At its 133rd meeting in June, 2006, the Council took action to recommend several management measures that would be established by Pelagics FMP Amendment 14. The Council's management recommendations would constitute a foundation plan for the Council, NMFS, and the Department of State to end overfishing of bigeye tuna Pacific-wide and WCPO yellowfin tuna.
Pelagics FMP Amendment 14 calls for NMFS to enhance data quality for U.S. Hawaii-based small boat pelagic fisheries through mandatory Federal permits and data-collection programs (logbooks) for commercial small-boat fisheries, and improved surveys and voluntary reporting for recreational fisheries.
Pelagics FMP Amendment 14 acknowledges that the Council recommended a control date of June 2, 2005, for entry into the small boat commercial pelagic fisheries in U.S. EEZ waters around Hawaii. On August Start Printed Page 738615, 2005, NMFS published a notice of this control date (70 FR 47781). The amendment also acknowledges that the Council recommended a control date of June 2, 2005, for entry into domestic longline and purse seine fisheries in U.S. EEZ waters in the western Pacific. On August 15, 2005, NMFS published a notice of this control date (70 FR 47782). These control dates were implemented to notify the public that future participation in these fisheries was not guaranteed if the Council and NMFS developed and implemented limited access programs for the fisheries. Establishment of these control dates does not, however, commit the Council or NMFS to any particular management regime or criteria for entry into these fisheries.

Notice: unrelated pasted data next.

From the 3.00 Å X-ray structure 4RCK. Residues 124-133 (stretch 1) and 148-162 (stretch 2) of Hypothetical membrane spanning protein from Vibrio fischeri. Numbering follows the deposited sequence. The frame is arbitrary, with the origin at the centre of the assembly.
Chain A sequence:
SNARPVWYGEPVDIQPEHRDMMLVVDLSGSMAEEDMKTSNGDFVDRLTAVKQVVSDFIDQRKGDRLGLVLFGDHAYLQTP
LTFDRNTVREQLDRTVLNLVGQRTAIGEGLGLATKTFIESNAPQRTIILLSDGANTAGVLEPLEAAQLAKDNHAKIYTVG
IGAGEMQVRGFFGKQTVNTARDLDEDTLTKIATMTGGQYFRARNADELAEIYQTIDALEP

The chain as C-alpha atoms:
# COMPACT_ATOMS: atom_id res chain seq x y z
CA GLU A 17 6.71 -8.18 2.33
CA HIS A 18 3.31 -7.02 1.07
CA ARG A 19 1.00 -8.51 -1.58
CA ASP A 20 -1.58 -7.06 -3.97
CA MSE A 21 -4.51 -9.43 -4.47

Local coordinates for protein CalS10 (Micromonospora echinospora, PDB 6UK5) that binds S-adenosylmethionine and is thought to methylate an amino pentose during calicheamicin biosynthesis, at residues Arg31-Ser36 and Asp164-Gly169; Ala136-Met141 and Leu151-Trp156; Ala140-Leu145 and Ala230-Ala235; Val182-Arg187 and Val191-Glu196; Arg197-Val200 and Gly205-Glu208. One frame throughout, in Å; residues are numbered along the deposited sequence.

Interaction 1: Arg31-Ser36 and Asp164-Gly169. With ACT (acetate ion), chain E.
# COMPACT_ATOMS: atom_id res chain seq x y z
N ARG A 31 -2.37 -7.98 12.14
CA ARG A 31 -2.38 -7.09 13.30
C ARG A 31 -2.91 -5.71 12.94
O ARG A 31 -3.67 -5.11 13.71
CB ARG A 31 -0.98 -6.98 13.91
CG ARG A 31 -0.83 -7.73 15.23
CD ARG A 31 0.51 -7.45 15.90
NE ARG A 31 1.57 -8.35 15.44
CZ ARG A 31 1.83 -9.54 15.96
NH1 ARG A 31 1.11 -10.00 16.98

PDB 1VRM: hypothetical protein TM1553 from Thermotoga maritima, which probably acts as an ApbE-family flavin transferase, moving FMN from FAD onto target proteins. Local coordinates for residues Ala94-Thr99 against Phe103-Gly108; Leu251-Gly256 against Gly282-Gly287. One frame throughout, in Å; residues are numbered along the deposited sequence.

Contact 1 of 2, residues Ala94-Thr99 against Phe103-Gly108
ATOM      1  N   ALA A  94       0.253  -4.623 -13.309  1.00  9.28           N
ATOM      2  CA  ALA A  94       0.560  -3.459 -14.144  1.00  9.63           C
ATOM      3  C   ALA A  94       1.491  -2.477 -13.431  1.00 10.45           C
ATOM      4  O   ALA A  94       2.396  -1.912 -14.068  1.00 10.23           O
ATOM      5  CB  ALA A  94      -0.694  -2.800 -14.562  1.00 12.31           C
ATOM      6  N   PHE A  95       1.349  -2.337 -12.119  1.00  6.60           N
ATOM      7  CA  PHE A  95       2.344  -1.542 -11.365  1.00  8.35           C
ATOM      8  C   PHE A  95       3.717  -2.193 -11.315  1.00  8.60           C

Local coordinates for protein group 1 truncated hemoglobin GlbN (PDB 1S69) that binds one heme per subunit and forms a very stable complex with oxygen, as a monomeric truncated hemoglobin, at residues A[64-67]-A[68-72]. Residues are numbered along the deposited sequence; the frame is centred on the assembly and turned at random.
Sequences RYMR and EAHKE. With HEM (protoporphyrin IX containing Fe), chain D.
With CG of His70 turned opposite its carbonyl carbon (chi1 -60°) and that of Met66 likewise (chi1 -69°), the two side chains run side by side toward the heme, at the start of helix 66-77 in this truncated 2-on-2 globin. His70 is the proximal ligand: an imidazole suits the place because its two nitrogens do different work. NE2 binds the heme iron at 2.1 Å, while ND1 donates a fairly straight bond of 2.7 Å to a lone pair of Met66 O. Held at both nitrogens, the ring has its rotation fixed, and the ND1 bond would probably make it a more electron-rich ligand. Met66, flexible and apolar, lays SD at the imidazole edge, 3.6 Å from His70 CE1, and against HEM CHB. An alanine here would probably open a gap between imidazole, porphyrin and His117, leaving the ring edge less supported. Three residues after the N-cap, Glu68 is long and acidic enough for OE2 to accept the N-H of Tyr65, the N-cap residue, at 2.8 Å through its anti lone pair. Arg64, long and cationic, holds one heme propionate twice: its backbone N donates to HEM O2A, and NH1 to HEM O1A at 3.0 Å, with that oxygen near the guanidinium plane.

The international scope of the overfishing situation, and measures to meaningfully address the problem, must be addressed through RFMOs, such as the Inter-American Tropical Tuna Commission and Western and Central Pacific Fisheries Commission. Internationally, Pelagics FMP Amendment 14 contains several proposed non-regulatory measures and recommendations, including the establishment for the Council an internal protocol related to its role in managing pelagic fish stocks that are managed internationally (including steps the Council would take to monitor the status of internationally managed fish stocks, participate in U.S. delegations in meetings with RFMOs, and follow the activities of RFMOs). The Council also recommends that NMFS and the Department of State work through RFMOs to immediately end overfishing of bigeye tuna Pacific-wide and WCPO yellowfin tuna, focusing on fisheries with the greatest impact on Pacific bigeye tuna and WCPO yellowfin tuna, i.e., longline and purse seine fisheries. Specific international recommendations include plans for reducing longline fishing capacity, reducing purse seine fishing capacity and restrictions on the use of FADs while purse seine fishing, establishment and gradual reduction of national quotas, and other measures.